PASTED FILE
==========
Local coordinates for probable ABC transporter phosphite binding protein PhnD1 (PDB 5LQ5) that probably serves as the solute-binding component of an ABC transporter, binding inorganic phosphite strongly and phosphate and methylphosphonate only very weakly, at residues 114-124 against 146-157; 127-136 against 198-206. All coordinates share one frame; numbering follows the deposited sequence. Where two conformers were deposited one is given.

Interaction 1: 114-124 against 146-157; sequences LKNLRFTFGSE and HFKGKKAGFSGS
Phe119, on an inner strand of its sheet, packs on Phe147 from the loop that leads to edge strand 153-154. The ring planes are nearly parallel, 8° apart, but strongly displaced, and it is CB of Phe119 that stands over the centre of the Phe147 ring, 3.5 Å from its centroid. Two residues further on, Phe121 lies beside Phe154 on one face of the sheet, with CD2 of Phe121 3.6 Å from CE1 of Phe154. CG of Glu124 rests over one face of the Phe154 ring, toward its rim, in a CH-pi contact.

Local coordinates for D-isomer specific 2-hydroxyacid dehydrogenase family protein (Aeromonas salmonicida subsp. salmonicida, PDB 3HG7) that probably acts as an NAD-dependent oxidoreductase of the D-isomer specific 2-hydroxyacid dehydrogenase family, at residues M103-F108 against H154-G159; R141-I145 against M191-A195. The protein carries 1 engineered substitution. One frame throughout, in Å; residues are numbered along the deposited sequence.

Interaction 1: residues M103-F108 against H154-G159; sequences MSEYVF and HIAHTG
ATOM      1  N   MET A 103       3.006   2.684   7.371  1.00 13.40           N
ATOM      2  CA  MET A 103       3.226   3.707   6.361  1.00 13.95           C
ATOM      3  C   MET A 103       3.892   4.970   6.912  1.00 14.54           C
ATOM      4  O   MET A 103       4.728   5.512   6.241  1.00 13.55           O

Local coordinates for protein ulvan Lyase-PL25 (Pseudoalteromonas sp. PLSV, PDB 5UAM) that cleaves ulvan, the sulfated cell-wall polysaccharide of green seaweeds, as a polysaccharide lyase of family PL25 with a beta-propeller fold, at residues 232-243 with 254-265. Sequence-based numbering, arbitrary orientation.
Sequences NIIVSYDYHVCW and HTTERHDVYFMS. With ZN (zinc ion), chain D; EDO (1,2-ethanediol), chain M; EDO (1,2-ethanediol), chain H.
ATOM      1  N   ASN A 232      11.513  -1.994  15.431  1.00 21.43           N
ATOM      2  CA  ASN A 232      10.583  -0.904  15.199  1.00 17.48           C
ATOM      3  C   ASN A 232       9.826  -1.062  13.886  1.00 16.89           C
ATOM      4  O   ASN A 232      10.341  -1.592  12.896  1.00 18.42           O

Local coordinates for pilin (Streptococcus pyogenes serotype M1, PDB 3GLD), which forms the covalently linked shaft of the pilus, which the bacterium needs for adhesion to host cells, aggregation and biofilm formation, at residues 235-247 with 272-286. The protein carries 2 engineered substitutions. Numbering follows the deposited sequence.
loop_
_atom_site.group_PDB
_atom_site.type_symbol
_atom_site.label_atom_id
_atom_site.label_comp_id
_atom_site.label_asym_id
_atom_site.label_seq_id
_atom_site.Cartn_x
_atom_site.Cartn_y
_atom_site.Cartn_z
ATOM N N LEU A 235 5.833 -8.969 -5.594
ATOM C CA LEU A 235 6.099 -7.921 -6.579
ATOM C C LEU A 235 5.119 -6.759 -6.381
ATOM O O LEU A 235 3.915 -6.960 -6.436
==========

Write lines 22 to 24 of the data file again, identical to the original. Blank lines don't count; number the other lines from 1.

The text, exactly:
_atom_site.label_asym_id
_atom_site.label_seq_id
_atom_site.Cartn_x